If someone appears distant or lost in thought, moving into their personal space and mumbling "hey" is hardly an icebreaker.

Try asking permission (e.g., "Hi. Is it okay if I talk to you?" or "Excuse me, do you mind if I ask you something?") and make sure you have a fully formed question or comment in mind (e.g., "Are you having a good time?" or "How do you like being back in the office?").

It's all about creating a comfortable opportunity for the other person to respond.

4. Broaching controversial topics

If you're talking to someone new, it's generally best not to talk about weighty, off-putting or polarizing topics, like abortion or politics.

If you gravitate towards those topics later on, great. But for starters, aim for something simple and close at hand that you and the other person can observe together. Maybe it's the music you're both hearing, the food you're both tasting or the big "Welcome Back" office banner you're both facing.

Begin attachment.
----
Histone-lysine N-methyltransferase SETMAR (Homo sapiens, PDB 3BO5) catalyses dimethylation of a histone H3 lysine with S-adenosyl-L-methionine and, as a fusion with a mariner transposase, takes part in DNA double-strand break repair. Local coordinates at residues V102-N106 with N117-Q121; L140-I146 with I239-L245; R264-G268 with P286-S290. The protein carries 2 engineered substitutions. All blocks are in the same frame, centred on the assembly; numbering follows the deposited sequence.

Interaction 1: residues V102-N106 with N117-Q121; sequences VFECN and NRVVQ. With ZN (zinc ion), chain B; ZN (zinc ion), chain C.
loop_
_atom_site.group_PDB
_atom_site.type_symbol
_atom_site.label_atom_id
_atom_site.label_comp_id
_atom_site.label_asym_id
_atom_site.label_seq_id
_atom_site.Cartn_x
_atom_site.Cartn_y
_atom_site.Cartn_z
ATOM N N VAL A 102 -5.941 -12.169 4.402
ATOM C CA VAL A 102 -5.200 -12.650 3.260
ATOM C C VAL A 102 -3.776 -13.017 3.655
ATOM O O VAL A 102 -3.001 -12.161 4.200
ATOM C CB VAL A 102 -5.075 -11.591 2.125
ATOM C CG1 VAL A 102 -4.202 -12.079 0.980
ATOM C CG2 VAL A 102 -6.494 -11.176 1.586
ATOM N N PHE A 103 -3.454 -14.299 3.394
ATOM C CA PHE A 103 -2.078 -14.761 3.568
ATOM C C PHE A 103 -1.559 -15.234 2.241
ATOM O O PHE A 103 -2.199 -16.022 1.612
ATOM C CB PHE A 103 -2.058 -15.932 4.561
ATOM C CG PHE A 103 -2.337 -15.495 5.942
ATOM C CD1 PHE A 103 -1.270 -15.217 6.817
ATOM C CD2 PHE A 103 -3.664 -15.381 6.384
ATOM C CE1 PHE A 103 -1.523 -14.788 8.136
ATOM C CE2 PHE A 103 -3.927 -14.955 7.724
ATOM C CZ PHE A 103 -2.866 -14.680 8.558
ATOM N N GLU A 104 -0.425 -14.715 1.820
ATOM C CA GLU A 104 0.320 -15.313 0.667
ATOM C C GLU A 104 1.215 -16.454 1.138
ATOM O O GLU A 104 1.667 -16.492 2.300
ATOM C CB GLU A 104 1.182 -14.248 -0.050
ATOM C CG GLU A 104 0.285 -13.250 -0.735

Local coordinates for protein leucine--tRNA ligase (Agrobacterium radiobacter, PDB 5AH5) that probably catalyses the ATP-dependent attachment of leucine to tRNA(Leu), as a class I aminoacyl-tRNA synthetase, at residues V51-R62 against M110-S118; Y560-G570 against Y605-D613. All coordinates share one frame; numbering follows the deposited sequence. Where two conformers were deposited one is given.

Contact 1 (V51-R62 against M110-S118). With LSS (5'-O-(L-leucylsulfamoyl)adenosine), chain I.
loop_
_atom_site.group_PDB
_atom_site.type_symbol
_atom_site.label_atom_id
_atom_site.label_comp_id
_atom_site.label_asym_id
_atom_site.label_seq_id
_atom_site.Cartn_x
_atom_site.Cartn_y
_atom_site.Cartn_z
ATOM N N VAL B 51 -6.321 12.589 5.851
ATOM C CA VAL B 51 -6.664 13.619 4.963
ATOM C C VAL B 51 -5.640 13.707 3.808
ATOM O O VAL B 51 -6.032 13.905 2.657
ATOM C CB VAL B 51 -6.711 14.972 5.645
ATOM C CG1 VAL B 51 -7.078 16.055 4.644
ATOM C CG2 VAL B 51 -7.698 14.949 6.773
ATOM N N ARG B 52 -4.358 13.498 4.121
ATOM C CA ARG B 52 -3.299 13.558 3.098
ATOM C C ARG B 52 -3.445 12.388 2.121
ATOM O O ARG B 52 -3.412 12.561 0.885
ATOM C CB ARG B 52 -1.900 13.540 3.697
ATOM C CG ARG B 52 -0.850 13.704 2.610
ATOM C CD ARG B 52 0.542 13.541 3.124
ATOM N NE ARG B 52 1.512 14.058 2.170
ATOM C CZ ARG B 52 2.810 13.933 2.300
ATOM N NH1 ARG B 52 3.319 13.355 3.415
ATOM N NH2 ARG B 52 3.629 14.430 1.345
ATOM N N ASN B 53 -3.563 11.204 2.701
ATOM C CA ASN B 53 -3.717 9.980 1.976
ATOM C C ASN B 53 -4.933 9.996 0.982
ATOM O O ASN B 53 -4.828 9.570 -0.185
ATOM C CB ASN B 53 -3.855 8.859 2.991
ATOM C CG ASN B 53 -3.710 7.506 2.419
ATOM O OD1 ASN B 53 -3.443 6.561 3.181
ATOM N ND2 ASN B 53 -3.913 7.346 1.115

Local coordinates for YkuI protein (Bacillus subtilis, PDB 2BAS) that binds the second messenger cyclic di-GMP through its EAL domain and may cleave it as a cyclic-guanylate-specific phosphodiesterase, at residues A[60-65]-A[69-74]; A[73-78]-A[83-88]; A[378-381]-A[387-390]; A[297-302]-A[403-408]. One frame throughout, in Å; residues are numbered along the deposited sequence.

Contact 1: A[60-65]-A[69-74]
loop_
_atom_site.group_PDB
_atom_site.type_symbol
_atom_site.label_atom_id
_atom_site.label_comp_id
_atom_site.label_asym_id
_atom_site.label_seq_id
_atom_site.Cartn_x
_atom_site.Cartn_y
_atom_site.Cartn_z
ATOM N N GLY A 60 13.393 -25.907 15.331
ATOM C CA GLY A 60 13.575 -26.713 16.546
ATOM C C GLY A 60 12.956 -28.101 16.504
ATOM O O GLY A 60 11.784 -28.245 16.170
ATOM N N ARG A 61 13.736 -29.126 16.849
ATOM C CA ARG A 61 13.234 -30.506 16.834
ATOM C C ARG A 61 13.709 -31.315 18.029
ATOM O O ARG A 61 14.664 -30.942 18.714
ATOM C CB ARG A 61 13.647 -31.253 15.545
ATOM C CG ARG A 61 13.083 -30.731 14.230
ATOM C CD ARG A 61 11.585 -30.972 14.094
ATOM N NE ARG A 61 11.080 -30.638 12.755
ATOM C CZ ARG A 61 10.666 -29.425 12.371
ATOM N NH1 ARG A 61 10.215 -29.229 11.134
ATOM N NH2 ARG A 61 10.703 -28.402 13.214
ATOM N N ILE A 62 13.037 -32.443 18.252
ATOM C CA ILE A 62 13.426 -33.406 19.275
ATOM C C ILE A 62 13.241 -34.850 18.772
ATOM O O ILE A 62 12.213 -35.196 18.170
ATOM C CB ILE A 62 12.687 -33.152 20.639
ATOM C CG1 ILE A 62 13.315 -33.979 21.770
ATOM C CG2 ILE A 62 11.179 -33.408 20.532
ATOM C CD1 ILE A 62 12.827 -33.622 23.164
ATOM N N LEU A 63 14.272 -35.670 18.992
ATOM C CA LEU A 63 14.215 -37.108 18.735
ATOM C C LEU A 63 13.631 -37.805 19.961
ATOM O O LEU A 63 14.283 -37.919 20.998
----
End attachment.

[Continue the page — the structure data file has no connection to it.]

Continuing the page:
5. Being hard to follow

Once you've made a connection with each other, keep that connection going by making yourself easy to understand.

If you speak different languages, for example, slow your speech and enunciate clearly. If you tend to speak in slang, don't use words they might not know. If they ask you what you do for work, answer in a way that doesn't take five minutes or deploy a lot of workplace jargon.

6. Talking too much about yourself — or about the other person

It's often said that people love to talk about themselves, and that asking questions is the secret ingredient to good conversations. But that's not true for everyone.